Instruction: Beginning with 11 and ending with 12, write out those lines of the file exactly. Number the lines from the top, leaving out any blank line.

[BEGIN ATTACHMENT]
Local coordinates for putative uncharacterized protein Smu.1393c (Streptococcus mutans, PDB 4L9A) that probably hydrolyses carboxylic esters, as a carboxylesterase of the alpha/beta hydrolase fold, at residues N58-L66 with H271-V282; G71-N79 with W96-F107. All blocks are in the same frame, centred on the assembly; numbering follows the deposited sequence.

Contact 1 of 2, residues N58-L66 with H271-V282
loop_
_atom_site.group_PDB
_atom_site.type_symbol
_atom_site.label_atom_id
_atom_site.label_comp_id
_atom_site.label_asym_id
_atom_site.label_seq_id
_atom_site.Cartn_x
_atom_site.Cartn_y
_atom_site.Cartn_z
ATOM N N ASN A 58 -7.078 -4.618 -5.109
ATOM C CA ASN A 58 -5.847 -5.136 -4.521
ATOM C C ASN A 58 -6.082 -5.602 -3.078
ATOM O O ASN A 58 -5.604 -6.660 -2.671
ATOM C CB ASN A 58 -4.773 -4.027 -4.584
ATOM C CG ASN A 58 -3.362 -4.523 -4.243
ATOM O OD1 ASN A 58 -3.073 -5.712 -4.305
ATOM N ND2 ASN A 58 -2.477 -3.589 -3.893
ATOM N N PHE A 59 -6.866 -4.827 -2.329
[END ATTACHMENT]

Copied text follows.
_atom_site.Cartn_y
_atom_site.Cartn_z